The first half of Sotheby’s inaugural Doha auction was a $3,740,850 sale of Orientalist art. The sale caps the curious rise of Orientalist painting as a favorite among Middle Eastern buyers who seem to relish the idealized image of their lands in the 19th Century. This affection is explained (somewhat) in a long and rambling essay on Artnet by Adrian Dannatt:
Orientialism is certainly much in vogue, a taste for its tropes having burgeoned throughout the Middle East as its prices have recently soared in the West. A major touring exhibition, “The Lure of the East,” is currently on view at the Sharjah Art Museum in Qatar (until Apr. 30, 2009), a Jean-Léon Gérôme retrospective is planned for the Musée d’Orsay in 2010 (which travels to the Walters Art Gallery and the Getty Museum) and the Museum of Islamic Art in Doha is soon to announce its own Orientalist exhibition.
Dannatt is in Egypt with Shafik Gabr who began collecting Orientalist works 15 years ago. Although Gabr addresses the question of how to both admire Edward Said’s critique from Orientalism while admiring and cherishing the Orientalist works themselves. However, it isn’t such a leap to remember that present day residents of the cities depicted by the Orientalists, especially those with the means to collect art, stand in approximately the same relationship to their own past as the Europeans did. That is to say, both the 19th Century Europeans and 21st Century wealthy residents of what was then called the Orient both have propensity to remember the charms of the street over their reality. The same dynamic is at work in American painting where works depicting the American West focus on the beauty and romance of the subject.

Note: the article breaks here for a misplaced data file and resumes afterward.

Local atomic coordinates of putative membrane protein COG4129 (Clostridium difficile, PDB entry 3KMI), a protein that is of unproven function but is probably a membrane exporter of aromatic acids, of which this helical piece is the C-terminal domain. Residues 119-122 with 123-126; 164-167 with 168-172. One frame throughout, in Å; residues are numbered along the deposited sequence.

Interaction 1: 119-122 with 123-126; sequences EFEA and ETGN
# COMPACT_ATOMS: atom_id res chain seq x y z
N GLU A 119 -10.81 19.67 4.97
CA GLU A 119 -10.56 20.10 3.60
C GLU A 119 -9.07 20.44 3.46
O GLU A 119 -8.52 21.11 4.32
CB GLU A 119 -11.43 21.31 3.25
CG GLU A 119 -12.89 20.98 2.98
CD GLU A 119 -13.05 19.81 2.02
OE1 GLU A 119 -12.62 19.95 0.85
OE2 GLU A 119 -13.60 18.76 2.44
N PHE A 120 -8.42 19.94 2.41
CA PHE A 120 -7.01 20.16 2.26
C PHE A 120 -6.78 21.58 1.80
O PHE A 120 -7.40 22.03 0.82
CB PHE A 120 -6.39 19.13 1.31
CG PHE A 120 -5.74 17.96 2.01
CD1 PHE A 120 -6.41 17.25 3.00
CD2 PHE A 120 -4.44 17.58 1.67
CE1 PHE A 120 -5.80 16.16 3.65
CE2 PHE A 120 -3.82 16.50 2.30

That romantic pull was certainly at work in Doha yesterday. Three works by Rudolf Ernst topped the sale. A Hard Bargain went for $542,500 which represented a tidy profit for the seller who could hardly have had the work in their possession for even two years because it was last bought at Sotheby’s in New York during an October sale in 2006. The estimate then was $150-200,000 but the picture sold for $363,200.
The Waterpipe Smoker rounds out the group and the top lots at $482,500. While not within easy reach of Sotheby’s experts, this work too had changed hands in Paris only four years ago. Those kinds of sales are the hallmark of a hot market. So is Fabbio Fabbi’s A Wedding Procession in Cairo which sold for $302,5oo in Doha yesterday despite being estimated at $120-180,000 and having sold in New York in 2002.
The Swiss Otto Pliny’s Evening Prayers also did well at $326,500, well above the $200-250,000 estimate. The painting could hardly have been called fresh to market seeing as it sold in 2007 in Germany. No matter. These works were fresh to Doha and the buyers were happy to meet them.